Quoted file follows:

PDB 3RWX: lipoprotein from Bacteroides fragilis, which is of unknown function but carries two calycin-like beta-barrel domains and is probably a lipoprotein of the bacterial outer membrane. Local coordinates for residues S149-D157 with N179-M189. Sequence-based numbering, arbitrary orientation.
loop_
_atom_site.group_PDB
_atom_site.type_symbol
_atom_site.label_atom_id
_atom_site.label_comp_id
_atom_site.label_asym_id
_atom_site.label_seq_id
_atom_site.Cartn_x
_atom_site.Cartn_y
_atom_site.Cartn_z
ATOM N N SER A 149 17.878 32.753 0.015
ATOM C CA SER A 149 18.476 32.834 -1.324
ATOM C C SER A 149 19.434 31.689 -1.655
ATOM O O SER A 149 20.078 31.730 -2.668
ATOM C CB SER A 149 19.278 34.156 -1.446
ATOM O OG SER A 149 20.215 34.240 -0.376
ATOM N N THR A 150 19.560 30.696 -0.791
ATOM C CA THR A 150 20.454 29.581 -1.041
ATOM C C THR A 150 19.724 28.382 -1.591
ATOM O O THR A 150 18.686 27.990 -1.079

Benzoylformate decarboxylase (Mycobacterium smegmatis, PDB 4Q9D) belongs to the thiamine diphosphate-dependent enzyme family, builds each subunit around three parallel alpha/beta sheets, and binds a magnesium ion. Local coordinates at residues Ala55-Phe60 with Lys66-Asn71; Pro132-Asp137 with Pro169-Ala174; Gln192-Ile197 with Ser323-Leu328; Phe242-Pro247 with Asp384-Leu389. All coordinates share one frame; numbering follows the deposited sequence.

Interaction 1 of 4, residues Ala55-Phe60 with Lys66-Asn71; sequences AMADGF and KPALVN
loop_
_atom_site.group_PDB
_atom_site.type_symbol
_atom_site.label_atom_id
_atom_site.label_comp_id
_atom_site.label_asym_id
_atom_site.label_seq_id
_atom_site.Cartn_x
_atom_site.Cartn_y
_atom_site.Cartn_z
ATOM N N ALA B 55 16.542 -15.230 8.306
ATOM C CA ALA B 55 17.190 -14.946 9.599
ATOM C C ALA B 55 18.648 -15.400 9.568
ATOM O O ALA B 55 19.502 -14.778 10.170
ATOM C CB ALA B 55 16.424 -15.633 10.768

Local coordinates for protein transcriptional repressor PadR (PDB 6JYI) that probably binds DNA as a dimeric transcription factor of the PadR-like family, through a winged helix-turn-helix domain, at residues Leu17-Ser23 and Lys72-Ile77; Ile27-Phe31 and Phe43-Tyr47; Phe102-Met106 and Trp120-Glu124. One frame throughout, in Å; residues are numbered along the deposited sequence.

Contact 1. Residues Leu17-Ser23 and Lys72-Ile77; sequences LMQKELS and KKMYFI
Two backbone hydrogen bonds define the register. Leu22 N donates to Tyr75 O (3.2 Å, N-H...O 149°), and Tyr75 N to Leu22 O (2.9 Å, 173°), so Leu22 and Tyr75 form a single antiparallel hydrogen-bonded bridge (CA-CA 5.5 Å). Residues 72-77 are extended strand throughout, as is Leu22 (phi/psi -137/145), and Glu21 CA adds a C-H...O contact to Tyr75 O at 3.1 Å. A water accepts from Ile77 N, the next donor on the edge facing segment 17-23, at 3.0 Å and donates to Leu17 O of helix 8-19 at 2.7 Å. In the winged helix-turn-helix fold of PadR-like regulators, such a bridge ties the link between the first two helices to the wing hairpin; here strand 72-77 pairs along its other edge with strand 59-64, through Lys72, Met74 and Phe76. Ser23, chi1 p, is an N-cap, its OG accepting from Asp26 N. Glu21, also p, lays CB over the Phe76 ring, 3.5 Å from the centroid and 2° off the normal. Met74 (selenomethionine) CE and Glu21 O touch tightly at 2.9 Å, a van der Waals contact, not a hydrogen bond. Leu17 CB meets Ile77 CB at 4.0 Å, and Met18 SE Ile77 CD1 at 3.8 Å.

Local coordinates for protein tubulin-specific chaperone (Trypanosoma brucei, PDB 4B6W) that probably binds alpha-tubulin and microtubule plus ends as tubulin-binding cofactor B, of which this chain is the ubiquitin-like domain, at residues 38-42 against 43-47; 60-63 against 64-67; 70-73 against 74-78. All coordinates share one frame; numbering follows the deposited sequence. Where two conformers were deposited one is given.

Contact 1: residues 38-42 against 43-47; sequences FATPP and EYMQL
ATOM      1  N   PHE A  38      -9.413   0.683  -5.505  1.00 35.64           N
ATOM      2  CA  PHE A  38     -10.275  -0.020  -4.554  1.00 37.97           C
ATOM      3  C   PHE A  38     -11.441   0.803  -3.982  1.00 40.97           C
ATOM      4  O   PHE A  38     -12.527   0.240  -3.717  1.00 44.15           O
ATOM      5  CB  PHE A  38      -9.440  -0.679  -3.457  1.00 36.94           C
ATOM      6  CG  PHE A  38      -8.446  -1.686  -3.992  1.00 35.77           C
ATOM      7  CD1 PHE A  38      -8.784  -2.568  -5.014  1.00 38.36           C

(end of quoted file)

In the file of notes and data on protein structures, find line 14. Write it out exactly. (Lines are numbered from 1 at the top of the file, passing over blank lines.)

ATOM C C SER A 149 19.434 31.689 -1.655